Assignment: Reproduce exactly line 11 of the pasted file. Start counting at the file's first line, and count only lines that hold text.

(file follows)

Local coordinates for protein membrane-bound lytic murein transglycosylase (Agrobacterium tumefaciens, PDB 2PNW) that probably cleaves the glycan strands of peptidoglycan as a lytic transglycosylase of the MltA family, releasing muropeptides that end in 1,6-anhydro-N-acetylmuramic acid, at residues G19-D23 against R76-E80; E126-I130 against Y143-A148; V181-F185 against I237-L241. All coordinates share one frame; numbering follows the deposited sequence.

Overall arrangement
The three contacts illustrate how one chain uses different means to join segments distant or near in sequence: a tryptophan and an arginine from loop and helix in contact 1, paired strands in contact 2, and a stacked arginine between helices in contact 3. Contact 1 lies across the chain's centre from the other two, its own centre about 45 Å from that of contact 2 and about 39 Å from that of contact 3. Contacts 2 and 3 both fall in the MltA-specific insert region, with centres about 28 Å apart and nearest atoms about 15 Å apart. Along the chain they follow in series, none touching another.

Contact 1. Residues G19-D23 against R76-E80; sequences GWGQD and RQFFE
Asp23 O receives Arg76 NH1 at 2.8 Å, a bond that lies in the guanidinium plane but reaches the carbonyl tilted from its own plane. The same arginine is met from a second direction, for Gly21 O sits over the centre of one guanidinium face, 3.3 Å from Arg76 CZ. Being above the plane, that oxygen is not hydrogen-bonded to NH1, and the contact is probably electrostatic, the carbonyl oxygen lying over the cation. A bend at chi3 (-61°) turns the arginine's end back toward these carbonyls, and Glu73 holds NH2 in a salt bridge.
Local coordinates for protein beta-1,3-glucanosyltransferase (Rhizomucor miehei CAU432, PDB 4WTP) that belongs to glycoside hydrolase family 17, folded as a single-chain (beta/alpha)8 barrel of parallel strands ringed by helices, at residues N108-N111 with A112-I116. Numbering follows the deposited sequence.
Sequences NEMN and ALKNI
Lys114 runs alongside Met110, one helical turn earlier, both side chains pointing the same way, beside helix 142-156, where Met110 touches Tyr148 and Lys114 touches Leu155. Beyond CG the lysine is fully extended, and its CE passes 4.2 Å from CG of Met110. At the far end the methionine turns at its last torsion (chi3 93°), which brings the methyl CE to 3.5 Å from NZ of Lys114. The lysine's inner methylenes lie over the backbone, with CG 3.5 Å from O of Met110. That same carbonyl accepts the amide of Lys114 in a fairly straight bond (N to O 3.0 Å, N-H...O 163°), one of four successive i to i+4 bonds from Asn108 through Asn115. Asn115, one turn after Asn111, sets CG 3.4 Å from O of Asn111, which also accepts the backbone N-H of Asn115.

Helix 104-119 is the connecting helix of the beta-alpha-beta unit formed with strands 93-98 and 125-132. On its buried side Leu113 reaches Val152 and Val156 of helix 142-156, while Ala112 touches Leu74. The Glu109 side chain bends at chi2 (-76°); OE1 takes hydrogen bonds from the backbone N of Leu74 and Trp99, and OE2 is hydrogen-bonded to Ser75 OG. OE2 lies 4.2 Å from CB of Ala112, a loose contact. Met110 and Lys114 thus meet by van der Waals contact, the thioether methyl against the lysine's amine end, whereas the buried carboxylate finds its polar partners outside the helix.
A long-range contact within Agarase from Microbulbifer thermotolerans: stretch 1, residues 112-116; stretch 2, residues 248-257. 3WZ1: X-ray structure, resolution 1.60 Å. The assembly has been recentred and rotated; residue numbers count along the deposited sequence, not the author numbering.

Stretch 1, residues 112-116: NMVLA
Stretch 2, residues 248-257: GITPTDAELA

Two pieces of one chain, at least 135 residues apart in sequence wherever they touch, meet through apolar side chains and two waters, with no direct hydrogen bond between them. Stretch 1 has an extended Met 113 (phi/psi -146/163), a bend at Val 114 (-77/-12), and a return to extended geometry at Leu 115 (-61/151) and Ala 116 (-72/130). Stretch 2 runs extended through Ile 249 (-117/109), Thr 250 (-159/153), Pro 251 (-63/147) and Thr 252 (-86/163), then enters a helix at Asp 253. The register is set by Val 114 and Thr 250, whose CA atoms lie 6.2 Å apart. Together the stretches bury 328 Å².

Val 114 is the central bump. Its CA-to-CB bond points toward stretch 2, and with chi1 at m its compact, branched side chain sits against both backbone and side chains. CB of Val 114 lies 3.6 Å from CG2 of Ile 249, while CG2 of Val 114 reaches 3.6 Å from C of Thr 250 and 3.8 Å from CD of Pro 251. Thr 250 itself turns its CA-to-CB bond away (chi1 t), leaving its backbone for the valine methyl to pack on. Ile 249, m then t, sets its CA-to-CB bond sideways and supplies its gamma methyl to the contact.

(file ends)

Stretch 1, residues 112-116: NMVLA